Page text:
THE BIFUNCTIONAL BETA-D-XYLOSIDASE/ALPHA-L-ARABINOFURANOSIDASE FROM SELENOMONAS RUMINANTIUM IS THE BEST CATALYST KNOWN (KCAT, KCAT/KM) FOR PROMOTING HYDROLYSIS OF 1,4-BETA-D-XYLOOLIGOSACCHARIDES. Highly active biomass conversion enzymes are required for economical and efficient saccharification of agricultural biomass. The title enzyme is attractive for this purpose, but further data is needed to determine the source of its excellent kinetic properties. Functional attributes of the enzyme were determined. Active-site amino acid residues that are involved in substrate distortion and increasing enzyme activity have been identified, active-site amino acid residues that are involved in preferring xylose glycosides over arabinose glycosides have been identified, and enzyme-inhibitor complexes that could be formed in saccharification processes have been demonstrated. Methods employing aminoalcohol inhibitors for isolating the binding activities of the two sugar binding sites of the enzyme’s active site have been developed, and the X-ray structure of the enzyme in complex with an aminoalcohol inhibitor was completed and reported. Because of its high catalytic activity and ease of production, the title enzyme is estimated to cost less than one cent per gallon of ethanol produced in processes that employ enzymatic saccharification of biomass. This research addresses NP 307, Component I, Problem Area "Ethanol cannot be produced from any agricultural feedstock today at a selling cost competitive with petroleum sources."
NEW STRAIN FOR IMPROVING FERMENTABILITY OF BIOMASS SUGARS. Inhibitors arising during conversion of biomass to sugars are impediments to fermentative production of ethanol. A microorganism has been discovered that removes these inhibitory chemicals, rendering the hydrolysates readily fermentable to ethanol. However, this microorganism also metabolizes xylose, which is present in appreciable amounts in the treated hydrolysate. To overcome this, a strain was constructed that does not metabolize xylose. This strain has been demonstrated to improve the fermentability of hydrolysates while retaining the xylose content for improved ethanol yields. This research addresses NP 307, Component I, Problem Area "Ethanol cannot be produced from any agricultural feedstock today at a selling cost competitive with petroleum sources."
5.Significant Activities that Support Special Target Populations
|Number of the New MTAs (providing only)||5|
|Number of New Patent Applications Filed||1|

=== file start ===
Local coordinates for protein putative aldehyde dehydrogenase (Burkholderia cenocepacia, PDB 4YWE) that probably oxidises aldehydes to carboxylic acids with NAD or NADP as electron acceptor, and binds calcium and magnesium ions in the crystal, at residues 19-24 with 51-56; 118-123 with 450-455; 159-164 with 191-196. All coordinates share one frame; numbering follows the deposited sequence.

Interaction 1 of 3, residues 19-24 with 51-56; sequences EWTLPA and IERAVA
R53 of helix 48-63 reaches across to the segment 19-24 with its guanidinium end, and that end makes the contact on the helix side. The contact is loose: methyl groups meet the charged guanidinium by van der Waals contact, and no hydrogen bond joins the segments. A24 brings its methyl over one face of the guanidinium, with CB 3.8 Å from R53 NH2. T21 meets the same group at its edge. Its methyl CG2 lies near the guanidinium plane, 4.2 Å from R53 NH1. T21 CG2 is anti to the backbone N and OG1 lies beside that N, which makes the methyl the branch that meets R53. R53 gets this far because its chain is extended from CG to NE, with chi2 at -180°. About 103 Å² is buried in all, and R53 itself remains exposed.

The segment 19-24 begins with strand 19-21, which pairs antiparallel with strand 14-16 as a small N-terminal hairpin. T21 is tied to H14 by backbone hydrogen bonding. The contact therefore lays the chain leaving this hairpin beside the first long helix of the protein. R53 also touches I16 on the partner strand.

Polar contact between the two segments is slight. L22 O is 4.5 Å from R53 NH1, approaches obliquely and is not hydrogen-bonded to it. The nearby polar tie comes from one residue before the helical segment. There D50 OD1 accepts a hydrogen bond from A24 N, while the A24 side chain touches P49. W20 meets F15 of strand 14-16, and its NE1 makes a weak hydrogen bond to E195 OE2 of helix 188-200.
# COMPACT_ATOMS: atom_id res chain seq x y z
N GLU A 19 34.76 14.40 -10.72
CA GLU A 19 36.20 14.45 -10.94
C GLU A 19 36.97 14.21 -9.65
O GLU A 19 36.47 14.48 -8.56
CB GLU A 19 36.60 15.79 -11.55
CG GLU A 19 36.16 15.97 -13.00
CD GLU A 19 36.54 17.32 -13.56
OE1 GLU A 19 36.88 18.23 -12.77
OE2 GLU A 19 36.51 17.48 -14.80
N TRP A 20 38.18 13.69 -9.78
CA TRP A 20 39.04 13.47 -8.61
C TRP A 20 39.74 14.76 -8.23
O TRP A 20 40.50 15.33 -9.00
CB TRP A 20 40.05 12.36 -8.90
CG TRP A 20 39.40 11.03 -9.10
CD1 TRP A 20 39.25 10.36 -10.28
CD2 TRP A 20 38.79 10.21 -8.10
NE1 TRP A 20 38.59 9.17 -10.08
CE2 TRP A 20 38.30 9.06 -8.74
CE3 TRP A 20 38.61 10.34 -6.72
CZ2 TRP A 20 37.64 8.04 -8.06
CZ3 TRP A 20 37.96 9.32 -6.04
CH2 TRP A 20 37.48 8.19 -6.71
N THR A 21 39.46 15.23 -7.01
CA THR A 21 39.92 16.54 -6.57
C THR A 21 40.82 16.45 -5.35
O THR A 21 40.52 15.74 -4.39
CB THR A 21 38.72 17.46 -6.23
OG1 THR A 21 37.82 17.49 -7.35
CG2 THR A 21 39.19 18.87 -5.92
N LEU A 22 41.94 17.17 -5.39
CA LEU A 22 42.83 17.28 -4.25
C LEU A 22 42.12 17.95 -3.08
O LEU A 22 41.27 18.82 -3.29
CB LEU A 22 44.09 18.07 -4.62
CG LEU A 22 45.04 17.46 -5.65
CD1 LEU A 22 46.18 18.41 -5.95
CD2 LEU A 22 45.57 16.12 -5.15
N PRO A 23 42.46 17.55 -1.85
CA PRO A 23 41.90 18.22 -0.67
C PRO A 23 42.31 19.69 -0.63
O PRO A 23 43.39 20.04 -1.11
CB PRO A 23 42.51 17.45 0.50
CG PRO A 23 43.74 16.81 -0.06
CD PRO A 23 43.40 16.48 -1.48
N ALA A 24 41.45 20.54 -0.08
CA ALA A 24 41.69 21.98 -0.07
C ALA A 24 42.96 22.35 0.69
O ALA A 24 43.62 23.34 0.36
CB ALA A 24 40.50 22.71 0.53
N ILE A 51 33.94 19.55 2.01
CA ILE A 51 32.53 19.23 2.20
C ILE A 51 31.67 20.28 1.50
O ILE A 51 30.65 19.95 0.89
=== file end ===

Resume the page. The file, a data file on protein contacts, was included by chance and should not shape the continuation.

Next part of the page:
|Number of Non-Peer Reviewed Presentations and Proceedings||7|
|Number of Newspaper Articles and Other Presentations for Non-Science Audiences||1|
|Number of Other Technology Transfer||3|
Dien, B.S., Ximenes, E.A., O'Bryan, P.J., Moniruzzaman, M., Li, X., Balan, V., Dale, B., Cotta, M.A. 2008. Enzyme characterization for hydrolysis of AFEX and liquid hot-water pretreated distillers' grains and their conversion to ethanol. Bioresource Technology. 99(12):5216-5225.
Anderson, W.F., Dien, B.S., Brandon, S.K., Peterson, J. 2008. Assessment of bermudagrass and bunch grasses as feedstock for conversion to ethanol. Applied Biochemistry and Biotechnology. 145(1-3):13-21.
Srinivasan, R., Dien, B.S., Rausch, K.D., Tumbleson, M.E., Singh, V. 2007. Fiber Separated from Distillers Dried Grains with Solubles as a Feedstock for Ethanol Production. Cereal Chemistry. 84(6):563-566.
Kim, Y., Mosier, N.S., Hendrickson, R., Ezeji, T., Blaschek, H., Dien, B.S., Cotta, M.A., Dale, B., Ladisch, M.R. 2008. Composition of corn dry-grind ethanol by-products: DDGS, wet cake, and thin stillage. Bioresource Technology. 99(12):5165-5176.
Nichols, N.N., Sharma, L.N., Mowery, R.A., Chambliss, C.K., Van Walsum, G.P., Dien, B.S., Iten, L.B. 2008. Fungal metabolism of fermentation inhibitors present in corn stover dilute acid hydrolysate. Enzyme and Microbial Technology. 42(7):624-630.
Liu, S., Dien, B.S., Nichols, N.N., Bischoff, K.M., Hughes, S.R., Cotta, M.A. 2007. Coexpression of pyruvate decarboxylase and alcohol dehydrogenase genes in Lactobacillus brevis. FEMS Microbiolology Letters. 274(2):291-297.
Jordan, D.B., Braker, J.D. 2007. Inhibition of the two-subsite beta-d-xylosidase from Selenomonas ruminantium by sugars: competitive, noncompetitive, double binding, and slow binding modes. Archives of Biochemistry and Biophysics. 465(1):231-246.
Jordan, D.B., Li, X. 2007. Variation in relative substrate specificity of bifunctional beta-D-xylosidase/alpha-L-arabinofuranosidase by single-site mutations: roles of substrate distortion and recognition. Biochimica et Biophysica Acta. 1774(9):1192-1198.
Jordan, D.B. 2008. Beta-D-xylosidase from Selenomonas ruminantium: catalyzed reactions with natural and artificial substrates. Applied Biochemistry and Biotechnology. 146:137-149.
Brunzelle, J.S., Jordan, D.B., McCaslin, D.R., Olczak, A., Wawrzak, Z. 2008. Structure of the two-subsite beta-D-xylosidase from Selenomonas ruminantium in complex with 1,3-bis[tris(hydroxymethyl)methylamino] propane. Archives Of Biochemistry and Biophysics. 474(1):157-166.
Hughes, S.R., Dowd, P.F., Hector, R.E., Panavas, T., Sterner, D.E., Qureshi, N., Bischoff, K.M., Bang, S.B., Mertens, J.A., Johnson, E.T., Li, X., Jackson Jr, J.S., Caughey, R.J., Riedmuller, S.B., Bartolett, S., Liu, S., Rich, J.O., Farrelly, P.J., Butt, T.R., Labaer, J., Cotta, M.A. 2008. Lycotoxin-1 insecticidal peptide optimized by amino acid scanning mutagenesis and expressed as a co-product in an ethanologenix Saccharomyces cerevisiae strain. Journal of Peptide Science. 14(9):1039-1050. Available: http://www3.interscience.wiley.com/cgi-bin/fulltext/119030240/PDFSTART.